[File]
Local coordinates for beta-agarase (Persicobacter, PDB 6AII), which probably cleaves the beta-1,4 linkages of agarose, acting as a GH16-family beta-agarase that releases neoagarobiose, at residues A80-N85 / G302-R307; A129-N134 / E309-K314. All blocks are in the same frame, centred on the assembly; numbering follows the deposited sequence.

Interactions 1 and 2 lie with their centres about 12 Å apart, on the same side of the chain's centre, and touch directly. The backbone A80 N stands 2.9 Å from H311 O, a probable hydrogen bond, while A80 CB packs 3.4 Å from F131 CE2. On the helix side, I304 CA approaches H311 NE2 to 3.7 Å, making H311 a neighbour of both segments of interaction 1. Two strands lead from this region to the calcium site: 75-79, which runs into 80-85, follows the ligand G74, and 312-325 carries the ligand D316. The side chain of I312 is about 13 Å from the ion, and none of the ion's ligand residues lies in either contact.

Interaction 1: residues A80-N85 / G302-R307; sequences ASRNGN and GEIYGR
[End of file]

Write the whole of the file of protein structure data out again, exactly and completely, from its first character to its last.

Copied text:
Local coordinates for beta-agarase (Persicobacter, PDB 6AII), which probably cleaves the beta-1,4 linkages of agarose, acting as a GH16-family beta-agarase that releases neoagarobiose, at residues A80-N85 / G302-R307; A129-N134 / E309-K314. All blocks are in the same frame, centred on the assembly; numbering follows the deposited sequence.

Interactions 1 and 2 lie with their centres about 12 Å apart, on the same side of the chain's centre, and touch directly. The backbone A80 N stands 2.9 Å from H311 O, a probable hydrogen bond, while A80 CB packs 3.4 Å from F131 CE2. On the helix side, I304 CA approaches H311 NE2 to 3.7 Å, making H311 a neighbour of both segments of interaction 1. Two strands lead from this region to the calcium site: 75-79, which runs into 80-85, follows the ligand G74, and 312-325 carries the ligand D316. The side chain of I312 is about 13 Å from the ion, and none of the ion's ligand residues lies in either contact.

Interaction 1: residues A80-N85 / G302-R307; sequences ASRNGN and GEIYGR